Baby Einstein. Brainy Baby. So Smart Baby. If the titles of these fast-selling DVDs are any indication, raising intelligent kids is a big priority for today's parents. But what does that mean, exactly? Most of us associate "smarts" with IQ (intelligence quotient), which measures mental abilities like problem solving, reasoning, abstract thinking, and understanding new ideas. It's true that in many cases a kid's IQ score can predict the level of cognitive complexity he can handle. But a numeric score on a test certainly doesn't represent his overall intelligence.
Over the last decade, mental-health experts have also begun to factor in a person's EQ (emotional quotient), which measures how well he manages his emotions and relates to others. In fact, your child's EQ might be an even better predictor of his future success at school and in life beyond.
"Whatever our mental faculties may be, our EQ determines how well we put them to use," says Daniel Goleman, PhD, the Harvard psychologist who popularized the idea of EQ with his best-selling book Emotional Intelligence (Bantam Books). He reasons that an empathetic, self-aware kid -- one who's able to, say, smoothly join in a social situation with other children -- naturally has a leg up when it comes to learning. And a less emotionally mature child -- one who, say, can't control his impulses -- is more likely to have academic problems.
Like IQ, EQ is at least partly inborn. But it's through lessons of childhood that we learn how to handle our innate tendencies and emotions. In his latest book, Social Intelligence (Bantam Books), Goleman asserts that parents have an opportunity to shape their child's EQ by modeling their own responses to life's challenges, by discussing their feelings and encouraging children to discuss theirs as well.
Why is it mostly up to the parents? Because the human brain undergoes its most constant and dramatic transformation before your child even gets to school. "From birth to age 5, it's as if you're building the best possible computer," says David Perlmutter, MD, a neurologist and author of Raise a Smarter Child by Kindergarten (Broadway Books). "Age 5 is when we really start filling the computer with all the data." But during those first five years, it's not what a child learns, but how he learns it, that counts, says Dr. Perlmutter.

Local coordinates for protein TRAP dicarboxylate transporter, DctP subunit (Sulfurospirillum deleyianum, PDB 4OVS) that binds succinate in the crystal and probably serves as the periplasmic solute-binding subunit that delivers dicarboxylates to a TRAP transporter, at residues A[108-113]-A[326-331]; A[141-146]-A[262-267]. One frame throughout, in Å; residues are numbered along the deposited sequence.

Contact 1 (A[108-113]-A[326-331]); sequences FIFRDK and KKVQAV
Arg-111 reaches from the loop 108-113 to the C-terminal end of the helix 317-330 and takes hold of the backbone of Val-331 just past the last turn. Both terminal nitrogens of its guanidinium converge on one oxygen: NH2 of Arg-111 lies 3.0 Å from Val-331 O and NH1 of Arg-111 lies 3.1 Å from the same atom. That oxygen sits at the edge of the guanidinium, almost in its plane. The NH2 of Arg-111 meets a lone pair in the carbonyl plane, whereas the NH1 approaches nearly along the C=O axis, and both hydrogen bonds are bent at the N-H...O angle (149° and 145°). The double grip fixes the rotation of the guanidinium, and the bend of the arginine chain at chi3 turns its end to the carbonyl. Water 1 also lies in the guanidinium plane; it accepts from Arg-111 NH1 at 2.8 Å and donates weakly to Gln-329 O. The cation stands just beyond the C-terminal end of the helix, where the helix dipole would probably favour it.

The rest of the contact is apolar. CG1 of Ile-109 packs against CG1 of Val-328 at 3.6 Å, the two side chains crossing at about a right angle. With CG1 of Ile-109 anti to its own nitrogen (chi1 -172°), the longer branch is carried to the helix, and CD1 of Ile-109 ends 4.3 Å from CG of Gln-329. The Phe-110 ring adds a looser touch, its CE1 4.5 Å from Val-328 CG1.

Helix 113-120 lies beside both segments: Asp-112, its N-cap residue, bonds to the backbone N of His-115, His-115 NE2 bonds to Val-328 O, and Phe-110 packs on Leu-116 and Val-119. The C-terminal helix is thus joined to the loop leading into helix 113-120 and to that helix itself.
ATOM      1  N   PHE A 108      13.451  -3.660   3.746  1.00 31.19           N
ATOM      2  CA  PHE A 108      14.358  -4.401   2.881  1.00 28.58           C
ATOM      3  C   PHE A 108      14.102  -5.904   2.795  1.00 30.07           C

Christen Male, of North Yarmouth, Maine, spent hours interacting with her children, Rachel and Nick, when they were newborns. She'd sing, smile, make faces, and mirror back their facial expressions and sounds.
Sounds sweet, right? Actually, these parent-baby "conversations" during the first 14 months of life are crucial for a child's development. Through this ongoing dialogue, a mom begins to discern when her baby is tired, ready to learn, hungry, and so on. And he learns that his needs are important -- and that he can count on his mom to meet them. "The most important thing during the first year is building trust," says Pam Schiller, PhD, an early-childhood expert and author of The Complete Resource Book for Infants (Gryphon House). "Do whatever you can do to make sure the baby knows someone is caring for him." In fact, trust is the critical foundation for emotional well-being throughout a person's life. "It's necessary for relationships with family, friends, and coworkers," she says. "And it's impossible to develop self-confidence without it."
A sense of trust also affects your child's intellectual development. "If you don't feel safe in your environment, your brain goes into protection mode," says Schiller. "And the curiosity that drives learning can't work to its fullest potential."
With a 3-1/2-year-old son and a 1-year-old daughter, Leslie Mitchell, of Nashville, has ample opportunities to teach impulse control. "One day my son, Cal, was playing with a gift wrap tube," she says. "He was whacking everything with it. I didn't really care, but then he started whacking me with it. I said, 'Okay, Cal, you can hit the table. You can hit the floor. You can hit the door. You cannot hit me.'"
Rather than just saying, "Don't hit me," and leaving it at that, Mitchell distinguished for Cal the appropriate and inappropriate ways to release his toddler energy. "Impulse control is wired in the brain between 15 and 48 months," says Schiller. "If you practice it, the wiring becomes more significantly developed."
So with just a little guidance, Mitchell is teaching Cal a skill that's crucial to succeed in life. "We've all got to do homework, study for tests, prepare for presentations at work, and so on," Schiller adds. "What I say to parents is, 'Here's your big moment. If your child's exposed to [your words of wisdom] during this window of opportunity, it can make a significant difference.'"